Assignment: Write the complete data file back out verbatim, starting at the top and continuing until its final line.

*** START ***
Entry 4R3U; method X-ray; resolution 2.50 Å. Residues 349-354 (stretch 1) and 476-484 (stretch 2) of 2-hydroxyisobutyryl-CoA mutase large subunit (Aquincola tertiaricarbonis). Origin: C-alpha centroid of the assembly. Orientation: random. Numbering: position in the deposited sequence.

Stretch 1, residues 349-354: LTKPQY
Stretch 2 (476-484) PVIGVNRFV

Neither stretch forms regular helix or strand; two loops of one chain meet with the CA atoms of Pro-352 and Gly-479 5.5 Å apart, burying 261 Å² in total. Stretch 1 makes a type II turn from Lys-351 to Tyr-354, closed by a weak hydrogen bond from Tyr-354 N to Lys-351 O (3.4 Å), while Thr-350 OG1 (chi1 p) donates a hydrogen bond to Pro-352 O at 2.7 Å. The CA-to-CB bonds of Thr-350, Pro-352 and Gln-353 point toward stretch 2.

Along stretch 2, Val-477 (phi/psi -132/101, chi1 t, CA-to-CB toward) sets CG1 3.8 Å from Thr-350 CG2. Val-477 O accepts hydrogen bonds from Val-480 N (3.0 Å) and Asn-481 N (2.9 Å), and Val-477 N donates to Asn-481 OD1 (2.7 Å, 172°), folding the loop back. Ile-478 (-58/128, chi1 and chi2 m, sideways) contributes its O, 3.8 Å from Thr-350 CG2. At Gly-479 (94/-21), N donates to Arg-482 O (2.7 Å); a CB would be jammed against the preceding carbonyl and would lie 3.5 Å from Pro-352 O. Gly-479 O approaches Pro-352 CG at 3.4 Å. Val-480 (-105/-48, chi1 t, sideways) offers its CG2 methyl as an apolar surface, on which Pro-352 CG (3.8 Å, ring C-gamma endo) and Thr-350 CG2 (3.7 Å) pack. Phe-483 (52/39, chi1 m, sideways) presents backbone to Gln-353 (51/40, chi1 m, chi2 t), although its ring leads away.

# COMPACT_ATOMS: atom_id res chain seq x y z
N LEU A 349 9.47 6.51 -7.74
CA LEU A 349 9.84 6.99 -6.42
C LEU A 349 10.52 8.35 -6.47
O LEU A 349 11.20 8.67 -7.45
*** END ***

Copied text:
Entry 4R3U; method X-ray; resolution 2.50 Å. Residues 349-354 (stretch 1) and 476-484 (stretch 2) of 2-hydroxyisobutyryl-CoA mutase large subunit (Aquincola tertiaricarbonis). Origin: C-alpha centroid of the assembly. Orientation: random. Numbering: position in the deposited sequence.

Stretch 1, residues 349-354: LTKPQY
Stretch 2 (476-484) PVIGVNRFV

Neither stretch forms regular helix or strand; two loops of one chain meet with the CA atoms of Pro-352 and Gly-479 5.5 Å apart, burying 261 Å² in total. Stretch 1 makes a type II turn from Lys-351 to Tyr-354, closed by a weak hydrogen bond from Tyr-354 N to Lys-351 O (3.4 Å), while Thr-350 OG1 (chi1 p) donates a hydrogen bond to Pro-352 O at 2.7 Å. The CA-to-CB bonds of Thr-350, Pro-352 and Gln-353 point toward stretch 2.

Along stretch 2, Val-477 (phi/psi -132/101, chi1 t, CA-to-CB toward) sets CG1 3.8 Å from Thr-350 CG2. Val-477 O accepts hydrogen bonds from Val-480 N (3.0 Å) and Asn-481 N (2.9 Å), and Val-477 N donates to Asn-481 OD1 (2.7 Å, 172°), folding the loop back. Ile-478 (-58/128, chi1 and chi2 m, sideways) contributes its O, 3.8 Å from Thr-350 CG2. At Gly-479 (94/-21), N donates to Arg-482 O (2.7 Å); a CB would be jammed against the preceding carbonyl and would lie 3.5 Å from Pro-352 O. Gly-479 O approaches Pro-352 CG at 3.4 Å. Val-480 (-105/-48, chi1 t, sideways) offers its CG2 methyl as an apolar surface, on which Pro-352 CG (3.8 Å, ring C-gamma endo) and Thr-350 CG2 (3.7 Å) pack. Phe-483 (52/39, chi1 m, sideways) presents backbone to Gln-353 (51/40, chi1 m, chi2 t), although its ring leads away.

# COMPACT_ATOMS: atom_id res chain seq x y z
N LEU A 349 9.47 6.51 -7.74
CA LEU A 349 9.84 6.99 -6.42
C LEU A 349 10.52 8.35 -6.47
O LEU A 349 11.20 8.67 -7.45